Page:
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Social Sci LibreTexts

11.2: Making Money

  • Page ID
    14465
  • Learning Objectives

    1. Understand the value of different kinds of jobs while you’re in college.
    2. List questions to consider when considering a particular job possibility.
    3. Be able to perform an effective job search.

    Most college students work while in school. Whether you work summers only or part time or full time all year, work can have both benefits and drawbacks. The difference may result as much from the type of job you work as from the number of hours you work.

    A Job Can Help or Hurt

    In addition to helping pay the bills, a job or internship while in school has other benefits:

    • Experience for your résumé
    • Contacts for your later job search network
    • Employment references for your résumé

    Work or internship experience related to your future career has significant value. Not all students can find such opportunities in their community, however. But even a job or volunteering outside your field can have value and say something about you to future employers. Your job may demonstrate that you have initiative, are responsible, are a team player or can work independently, and can take on financial responsibility. Potential future employers will check your work references. Having an employer from your college years say you did a good job, were always on time to work, and were honest and responsible in doing your job definitely gives you an advantage over students who graduate without having worked at all.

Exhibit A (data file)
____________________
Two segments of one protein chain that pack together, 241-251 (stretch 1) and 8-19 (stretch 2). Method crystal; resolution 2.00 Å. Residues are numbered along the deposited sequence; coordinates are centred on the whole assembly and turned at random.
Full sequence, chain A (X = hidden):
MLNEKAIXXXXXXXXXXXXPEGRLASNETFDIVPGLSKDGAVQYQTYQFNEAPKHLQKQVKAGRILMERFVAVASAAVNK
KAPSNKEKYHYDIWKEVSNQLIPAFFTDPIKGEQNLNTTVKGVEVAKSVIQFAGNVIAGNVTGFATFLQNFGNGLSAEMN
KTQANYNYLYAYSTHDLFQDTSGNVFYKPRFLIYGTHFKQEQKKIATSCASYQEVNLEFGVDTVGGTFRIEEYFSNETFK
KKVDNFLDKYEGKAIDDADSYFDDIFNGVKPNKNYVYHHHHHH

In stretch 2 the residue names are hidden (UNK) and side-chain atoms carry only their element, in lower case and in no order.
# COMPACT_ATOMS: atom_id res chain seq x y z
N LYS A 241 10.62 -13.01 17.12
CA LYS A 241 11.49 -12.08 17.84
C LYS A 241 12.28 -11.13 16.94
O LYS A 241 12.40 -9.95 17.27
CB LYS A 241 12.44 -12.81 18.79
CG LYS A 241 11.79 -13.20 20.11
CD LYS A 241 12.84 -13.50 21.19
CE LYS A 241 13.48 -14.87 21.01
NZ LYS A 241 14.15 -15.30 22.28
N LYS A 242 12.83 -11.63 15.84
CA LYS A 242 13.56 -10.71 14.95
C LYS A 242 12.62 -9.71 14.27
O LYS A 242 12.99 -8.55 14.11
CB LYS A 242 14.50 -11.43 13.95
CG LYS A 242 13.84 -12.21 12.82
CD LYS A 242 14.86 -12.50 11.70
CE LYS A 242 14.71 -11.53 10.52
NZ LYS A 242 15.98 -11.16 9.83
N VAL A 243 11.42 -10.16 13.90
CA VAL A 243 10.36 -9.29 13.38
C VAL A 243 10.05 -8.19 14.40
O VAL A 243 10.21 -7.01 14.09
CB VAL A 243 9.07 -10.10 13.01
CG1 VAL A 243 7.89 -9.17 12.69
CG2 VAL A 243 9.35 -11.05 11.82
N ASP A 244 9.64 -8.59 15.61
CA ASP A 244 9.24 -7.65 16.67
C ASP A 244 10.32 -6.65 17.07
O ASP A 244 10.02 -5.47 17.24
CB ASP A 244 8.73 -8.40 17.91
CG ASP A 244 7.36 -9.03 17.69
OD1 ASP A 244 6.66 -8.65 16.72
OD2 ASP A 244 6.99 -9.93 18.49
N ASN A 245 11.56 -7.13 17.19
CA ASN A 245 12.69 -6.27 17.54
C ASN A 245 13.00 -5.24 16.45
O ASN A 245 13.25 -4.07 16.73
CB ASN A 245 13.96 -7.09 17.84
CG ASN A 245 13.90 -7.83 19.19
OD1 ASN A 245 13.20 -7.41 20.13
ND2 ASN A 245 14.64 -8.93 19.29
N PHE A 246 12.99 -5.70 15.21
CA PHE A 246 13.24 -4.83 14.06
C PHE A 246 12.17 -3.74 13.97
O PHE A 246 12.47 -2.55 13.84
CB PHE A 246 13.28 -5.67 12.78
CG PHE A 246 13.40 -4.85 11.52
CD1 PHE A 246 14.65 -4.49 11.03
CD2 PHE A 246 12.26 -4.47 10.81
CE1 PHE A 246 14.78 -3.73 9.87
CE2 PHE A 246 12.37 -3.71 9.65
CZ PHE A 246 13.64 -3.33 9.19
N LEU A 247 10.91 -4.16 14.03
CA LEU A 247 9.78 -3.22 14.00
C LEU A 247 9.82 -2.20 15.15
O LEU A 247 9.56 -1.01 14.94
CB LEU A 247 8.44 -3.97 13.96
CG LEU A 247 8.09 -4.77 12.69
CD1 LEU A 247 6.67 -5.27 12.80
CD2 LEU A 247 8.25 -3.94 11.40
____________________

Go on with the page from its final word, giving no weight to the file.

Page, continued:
At the same time, some jobs contribute more to your overall college experience. Remember, you’re in college for an education and to gain a wide range of skills—not just for the degree. The best student jobs help you engage more deeply in the college experience, while the wrong kind of job gets in the way of that experience. Here are some factors to consider as you look for a job: